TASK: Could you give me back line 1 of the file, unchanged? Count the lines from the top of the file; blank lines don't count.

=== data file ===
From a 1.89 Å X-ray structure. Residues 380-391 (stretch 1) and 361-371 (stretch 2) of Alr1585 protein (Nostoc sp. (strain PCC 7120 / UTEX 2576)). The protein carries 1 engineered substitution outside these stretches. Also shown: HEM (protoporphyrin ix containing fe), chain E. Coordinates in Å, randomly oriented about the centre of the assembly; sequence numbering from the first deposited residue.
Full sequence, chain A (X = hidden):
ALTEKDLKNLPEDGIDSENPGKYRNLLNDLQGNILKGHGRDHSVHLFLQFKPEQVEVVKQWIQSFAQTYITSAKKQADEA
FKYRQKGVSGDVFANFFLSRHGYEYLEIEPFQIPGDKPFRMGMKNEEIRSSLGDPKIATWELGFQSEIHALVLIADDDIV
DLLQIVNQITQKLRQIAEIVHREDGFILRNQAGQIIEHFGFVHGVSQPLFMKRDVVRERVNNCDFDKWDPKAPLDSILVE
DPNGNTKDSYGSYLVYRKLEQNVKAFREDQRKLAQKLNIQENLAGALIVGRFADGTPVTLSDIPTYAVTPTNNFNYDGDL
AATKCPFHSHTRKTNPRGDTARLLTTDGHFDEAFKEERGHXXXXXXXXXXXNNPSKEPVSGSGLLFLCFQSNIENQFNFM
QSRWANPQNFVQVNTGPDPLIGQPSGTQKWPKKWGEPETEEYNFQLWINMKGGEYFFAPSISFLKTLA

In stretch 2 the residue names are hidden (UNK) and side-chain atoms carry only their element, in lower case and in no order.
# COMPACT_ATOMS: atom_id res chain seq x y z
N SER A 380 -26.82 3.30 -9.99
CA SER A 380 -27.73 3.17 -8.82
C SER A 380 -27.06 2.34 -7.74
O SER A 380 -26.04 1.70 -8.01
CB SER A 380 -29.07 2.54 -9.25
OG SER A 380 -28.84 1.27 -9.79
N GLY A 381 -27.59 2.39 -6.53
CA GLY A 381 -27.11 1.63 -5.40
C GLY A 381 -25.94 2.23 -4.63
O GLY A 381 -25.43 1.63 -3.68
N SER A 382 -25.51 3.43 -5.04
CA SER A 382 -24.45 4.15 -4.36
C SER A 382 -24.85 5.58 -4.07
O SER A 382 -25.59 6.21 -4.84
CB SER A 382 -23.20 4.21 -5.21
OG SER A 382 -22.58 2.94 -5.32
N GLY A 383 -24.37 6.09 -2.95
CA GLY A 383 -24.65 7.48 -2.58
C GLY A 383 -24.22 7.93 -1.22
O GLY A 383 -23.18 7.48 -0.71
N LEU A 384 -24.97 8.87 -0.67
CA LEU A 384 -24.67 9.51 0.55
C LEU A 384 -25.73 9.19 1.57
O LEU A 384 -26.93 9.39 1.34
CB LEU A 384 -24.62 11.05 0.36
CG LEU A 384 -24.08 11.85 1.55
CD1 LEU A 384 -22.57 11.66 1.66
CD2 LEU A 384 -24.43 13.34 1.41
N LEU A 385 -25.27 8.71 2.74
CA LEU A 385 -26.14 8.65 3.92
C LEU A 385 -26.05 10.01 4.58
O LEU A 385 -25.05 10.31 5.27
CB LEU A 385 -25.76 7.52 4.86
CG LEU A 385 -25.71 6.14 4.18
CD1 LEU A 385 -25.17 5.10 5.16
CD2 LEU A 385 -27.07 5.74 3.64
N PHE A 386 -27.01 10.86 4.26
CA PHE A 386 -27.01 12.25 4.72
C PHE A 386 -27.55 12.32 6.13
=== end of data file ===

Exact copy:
From a 1.89 Å X-ray structure. Residues 380-391 (stretch 1) and 361-371 (stretch 2) of Alr1585 protein (Nostoc sp. (strain PCC 7120 / UTEX 2576)). The protein carries 1 engineered substitution outside these stretches. Also shown: HEM (protoporphyrin ix containing fe), chain E. Coordinates in Å, randomly oriented about the centre of the assembly; sequence numbering from the first deposited residue.